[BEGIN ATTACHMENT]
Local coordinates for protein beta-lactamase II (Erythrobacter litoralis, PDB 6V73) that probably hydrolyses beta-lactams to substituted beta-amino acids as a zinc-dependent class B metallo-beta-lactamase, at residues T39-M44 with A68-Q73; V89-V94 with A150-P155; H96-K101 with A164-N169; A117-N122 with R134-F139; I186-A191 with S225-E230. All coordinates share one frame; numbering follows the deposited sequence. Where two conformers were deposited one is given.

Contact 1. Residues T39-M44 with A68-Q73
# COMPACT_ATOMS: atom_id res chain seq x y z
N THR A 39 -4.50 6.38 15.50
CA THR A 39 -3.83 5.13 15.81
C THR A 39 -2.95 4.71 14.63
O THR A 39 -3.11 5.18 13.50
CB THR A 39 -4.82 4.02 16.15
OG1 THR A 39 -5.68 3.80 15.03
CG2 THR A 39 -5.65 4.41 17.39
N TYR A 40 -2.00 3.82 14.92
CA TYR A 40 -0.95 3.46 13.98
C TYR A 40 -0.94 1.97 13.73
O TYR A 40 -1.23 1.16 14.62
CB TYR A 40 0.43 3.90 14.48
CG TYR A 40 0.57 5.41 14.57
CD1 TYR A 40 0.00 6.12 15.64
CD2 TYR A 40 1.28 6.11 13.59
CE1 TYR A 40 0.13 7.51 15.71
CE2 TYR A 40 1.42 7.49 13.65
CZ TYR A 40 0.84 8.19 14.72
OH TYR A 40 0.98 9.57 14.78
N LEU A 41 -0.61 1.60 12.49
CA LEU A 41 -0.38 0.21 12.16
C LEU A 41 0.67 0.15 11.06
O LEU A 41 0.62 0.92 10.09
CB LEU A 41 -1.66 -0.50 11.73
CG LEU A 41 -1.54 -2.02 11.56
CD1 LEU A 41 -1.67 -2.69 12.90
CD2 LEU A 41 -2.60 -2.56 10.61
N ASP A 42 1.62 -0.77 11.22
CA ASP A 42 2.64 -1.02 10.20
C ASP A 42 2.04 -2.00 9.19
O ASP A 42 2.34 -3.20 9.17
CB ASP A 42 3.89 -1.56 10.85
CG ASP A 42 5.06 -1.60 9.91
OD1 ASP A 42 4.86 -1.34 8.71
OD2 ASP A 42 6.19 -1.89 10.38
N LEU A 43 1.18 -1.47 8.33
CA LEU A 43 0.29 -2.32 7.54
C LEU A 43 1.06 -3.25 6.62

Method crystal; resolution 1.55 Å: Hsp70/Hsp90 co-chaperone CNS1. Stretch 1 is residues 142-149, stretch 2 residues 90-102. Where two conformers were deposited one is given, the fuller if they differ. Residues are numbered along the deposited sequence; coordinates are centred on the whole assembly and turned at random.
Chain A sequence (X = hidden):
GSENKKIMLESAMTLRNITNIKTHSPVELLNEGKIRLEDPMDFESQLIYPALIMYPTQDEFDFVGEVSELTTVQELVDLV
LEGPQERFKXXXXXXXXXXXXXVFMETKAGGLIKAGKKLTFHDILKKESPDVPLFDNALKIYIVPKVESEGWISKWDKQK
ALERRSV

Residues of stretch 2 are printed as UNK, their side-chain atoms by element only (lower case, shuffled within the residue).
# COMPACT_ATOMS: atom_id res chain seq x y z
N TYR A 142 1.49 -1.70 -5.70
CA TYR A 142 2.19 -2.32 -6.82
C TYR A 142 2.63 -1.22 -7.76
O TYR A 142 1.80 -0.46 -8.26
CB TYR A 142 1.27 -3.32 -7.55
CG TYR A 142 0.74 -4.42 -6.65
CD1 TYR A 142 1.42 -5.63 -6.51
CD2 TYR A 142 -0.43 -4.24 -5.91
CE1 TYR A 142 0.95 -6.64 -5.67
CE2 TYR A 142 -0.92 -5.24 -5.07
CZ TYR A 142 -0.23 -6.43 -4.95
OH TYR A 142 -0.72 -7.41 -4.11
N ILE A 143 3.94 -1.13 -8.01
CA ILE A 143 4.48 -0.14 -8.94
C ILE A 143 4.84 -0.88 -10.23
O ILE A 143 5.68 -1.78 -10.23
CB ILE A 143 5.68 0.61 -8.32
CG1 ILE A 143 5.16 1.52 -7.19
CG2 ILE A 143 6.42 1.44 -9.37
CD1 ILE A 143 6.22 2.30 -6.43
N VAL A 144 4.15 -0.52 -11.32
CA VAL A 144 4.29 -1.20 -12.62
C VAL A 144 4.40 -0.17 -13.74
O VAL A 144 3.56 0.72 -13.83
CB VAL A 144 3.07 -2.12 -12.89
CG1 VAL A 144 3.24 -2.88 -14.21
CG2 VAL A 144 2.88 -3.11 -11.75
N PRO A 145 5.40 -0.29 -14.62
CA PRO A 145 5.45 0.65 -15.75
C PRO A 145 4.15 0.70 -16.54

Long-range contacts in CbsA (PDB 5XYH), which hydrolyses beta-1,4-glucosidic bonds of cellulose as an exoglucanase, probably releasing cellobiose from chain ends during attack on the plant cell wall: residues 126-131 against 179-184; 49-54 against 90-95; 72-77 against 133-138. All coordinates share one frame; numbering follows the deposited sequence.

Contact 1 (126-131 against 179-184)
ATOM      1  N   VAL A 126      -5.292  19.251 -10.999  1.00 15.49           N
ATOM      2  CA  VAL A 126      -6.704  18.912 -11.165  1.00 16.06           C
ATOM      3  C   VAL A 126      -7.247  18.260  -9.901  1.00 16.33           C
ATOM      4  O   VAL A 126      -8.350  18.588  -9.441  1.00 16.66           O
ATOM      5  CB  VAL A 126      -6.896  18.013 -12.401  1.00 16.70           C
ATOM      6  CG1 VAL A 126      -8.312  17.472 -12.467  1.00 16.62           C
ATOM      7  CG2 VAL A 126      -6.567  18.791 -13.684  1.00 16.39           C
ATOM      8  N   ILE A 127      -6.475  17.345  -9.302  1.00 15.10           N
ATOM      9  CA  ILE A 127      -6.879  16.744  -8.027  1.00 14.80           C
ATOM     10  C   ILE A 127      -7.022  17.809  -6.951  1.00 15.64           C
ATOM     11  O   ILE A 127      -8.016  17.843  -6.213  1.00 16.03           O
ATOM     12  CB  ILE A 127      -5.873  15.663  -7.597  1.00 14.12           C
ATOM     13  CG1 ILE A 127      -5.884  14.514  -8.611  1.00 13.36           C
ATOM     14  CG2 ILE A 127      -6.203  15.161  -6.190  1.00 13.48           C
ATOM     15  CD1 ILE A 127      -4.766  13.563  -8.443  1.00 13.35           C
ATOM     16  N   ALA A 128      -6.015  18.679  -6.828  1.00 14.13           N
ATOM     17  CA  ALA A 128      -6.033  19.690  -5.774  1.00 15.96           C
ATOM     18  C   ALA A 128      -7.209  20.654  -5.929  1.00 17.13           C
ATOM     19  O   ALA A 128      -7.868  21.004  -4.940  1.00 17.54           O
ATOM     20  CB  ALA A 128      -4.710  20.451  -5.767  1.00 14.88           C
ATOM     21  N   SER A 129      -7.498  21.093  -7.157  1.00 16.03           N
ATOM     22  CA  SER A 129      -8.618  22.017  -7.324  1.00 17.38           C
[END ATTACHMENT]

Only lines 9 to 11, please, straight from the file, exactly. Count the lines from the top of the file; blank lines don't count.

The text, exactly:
OG1 THR A 39 -5.68 3.80 15.03
CG2 THR A 39 -5.65 4.41 17.39
N TYR A 40 -2.00 3.82 14.92